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Designing Her Dream: Spotlight on Nicki Patel

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Nicki Patel shares the unpredictable journey that led her to create milo + nicki, an ethical and sustainable clothing line.

By Sarah Holcomb, Photos courtesy of Nicki Patel

A teen on the hunt for a summer job, Nicki Patel was sporting a gray crew-neck T-shirt, Gap jeans and worn-out Converse when she unwittingly entered the fashion world. The tomboy walked store to store until she came to Banana Republic. Five minutes later, she had a job.

By 24, Patel had become an accountant—with a much more professional wardrobe, of course—when fashion found her once again. She was searching for a side hustle and wound up as a personal style consultant.

“[Fashion] somehow always manages to come back into my life,” she says.

So, when Patel quit her accounting job, the Austinite turned again to fashion, this time, creating her own ethically focused and sustainable women’s wear line, milo + nicki.

Beyond her unintended intro to fashion, Patel is well acquainted with life’s brutal unpredictability. While working in accounting, she suddenly fell ill. Doctors struggled to identify the sources of Patel’s health problems, which were causing physical pain, severe dietary issues and hormonal imbalances. Some days, she couldn’t pull herself off the couch.

Meanwhile, Patel’s beloved lab-mutt named Milo also experienced unexplained health issues, complicated by past abuse and trauma.

Patel traces the pair’s lowest point back to her first day of work at a new accounting firm. That day, their house was burglarized, Milo still inside. Patel sat in traffic for two hours before she could reach Milo.

“My stomach was burning. I was bawling, not knowing what was going on with Milo,” she says.

Her health worsened.

“I would go to work and I’d be fine and then all of a sudden, I’d eat something and my stomach would react,” Patel remembers. “I was only eating yogurt during the day. I think at the end of 2014, I was pushing around 80 or 85 pounds.”

Patel’s boss, frustrated with her inability to be present in the workplace, issued her an ultimatum. Patel decided to leave and focus on her recovery.

“When my health went so far down I realized, ‘Why do we live on that grind every day without a purpose or without what makes us happy?’ ” she says.

Looking at endless possibilities, Patel pondered where she could find passion and purpose. Her answer: fashion.

Working as a personal stylist had convinced Patel of clothing’s ability to empower.

“I have clients in New York and they work big corporate jobs, and I also have women in Idaho who are stay-at-home moms. These clothes are part of their daily meaning. We clothe ourselves every day and it tells our story,” Patel explains, “how we’re feeling or we want to be perceived.”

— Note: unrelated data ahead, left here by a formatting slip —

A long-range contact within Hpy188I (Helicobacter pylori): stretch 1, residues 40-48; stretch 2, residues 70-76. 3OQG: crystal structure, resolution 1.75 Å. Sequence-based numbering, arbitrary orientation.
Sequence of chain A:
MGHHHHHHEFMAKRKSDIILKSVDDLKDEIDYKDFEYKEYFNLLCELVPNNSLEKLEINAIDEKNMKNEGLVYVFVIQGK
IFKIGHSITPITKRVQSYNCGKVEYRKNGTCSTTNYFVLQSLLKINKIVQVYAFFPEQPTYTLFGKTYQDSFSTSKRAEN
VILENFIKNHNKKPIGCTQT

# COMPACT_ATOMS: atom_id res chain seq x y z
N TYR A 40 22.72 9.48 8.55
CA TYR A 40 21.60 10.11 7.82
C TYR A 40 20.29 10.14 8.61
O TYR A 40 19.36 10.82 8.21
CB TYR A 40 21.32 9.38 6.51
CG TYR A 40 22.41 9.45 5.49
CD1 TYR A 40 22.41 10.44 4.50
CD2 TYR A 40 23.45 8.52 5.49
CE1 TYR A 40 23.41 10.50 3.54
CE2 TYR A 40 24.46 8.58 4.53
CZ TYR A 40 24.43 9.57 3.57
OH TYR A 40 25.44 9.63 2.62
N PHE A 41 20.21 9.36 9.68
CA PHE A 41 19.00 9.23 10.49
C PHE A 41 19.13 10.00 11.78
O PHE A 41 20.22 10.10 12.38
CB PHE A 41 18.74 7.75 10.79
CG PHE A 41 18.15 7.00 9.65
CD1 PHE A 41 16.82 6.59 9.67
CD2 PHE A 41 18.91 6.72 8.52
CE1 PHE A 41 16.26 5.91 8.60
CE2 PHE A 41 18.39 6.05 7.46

Believing she could make a difference through design, Patel applied to an accelerated online program for sustainable-fashion startups. She cried tears of joy when she received the acceptance email in June 2016. Finally, she began to taste the fulfillment she missed in previous jobs.

Patel set to work on a line that would be produced ethically, ensuring fair wages and healthy work environments, and sustainably, minimizing harmful effects on the environment. Through milo + nicki, she hopes to draw attention to the “destructive fashion industry” and provide a cruelty-free alternative.

“Our clothing isn’t just made by a machine. It goes through so many hands, from the farmers that grow the crops to the people who process it at mills and turn it into fibers and fabric,” Patel says. “It goes through the supply chain of pattern makers, sample makers, sewers. … All of our clothing has a story in itself.”

The collection consists of six pieces crafted from sustainable silk and cotton, and hand-dyed with indigo. Patel’s Zambian and Indian roots inspired the vibrant collection, which has a beachy, vacation-to-every-day vibe. Pieces include a 1970s-inspired jumpsuit, a free-flowing maxi dress and a funky cropped blouse, each accented with bold coral and gold.

Patel orders fabric that’s hand-loomed by artisans in India in small batches to minimize waste. A friend in the U.S. then naturally dies the fabric, and a New York-based company produces the pieces.

Finding material and connecting with manufacturers proved difficult.

“Reaching out was very intimidating, not knowing if you’re saying the right things or asking the right questions,” Patel says.

Sourcing fabric took eight months, and multiple manufacturers backed out. At one point, Patel was emailing a supplier in China at 4 a.m. each morning for three or four hours, using Google translator to send emails in Mandarin.

Despite these challenges—and the difficulties of launching a line while Patel juggled multiple part-time jobs—milo + nicki doesn’t feel like work, Patel says. The 26-year-old, who has traded in her high-school crewnecks for an embroidered white dress and military jacket, sees herself as evidence that sometimes uncertainty can help us discover our dreams.

“We don’t know what can happen on a day-to-day [basis],” Patel explains. “I really didn’t predict that I would have to leave my accounting career and start over, or even have those road bumps of going to doctor’s appointments that many times, or getting that many tests.”

Yet, these hurdles ultimately helped Patel escape the grind to pursue her passion, she says. Now her brand’s mission is to empower other women to do the same.

“Life’s too short,” she says, “and we should all follow our dreams.”

 

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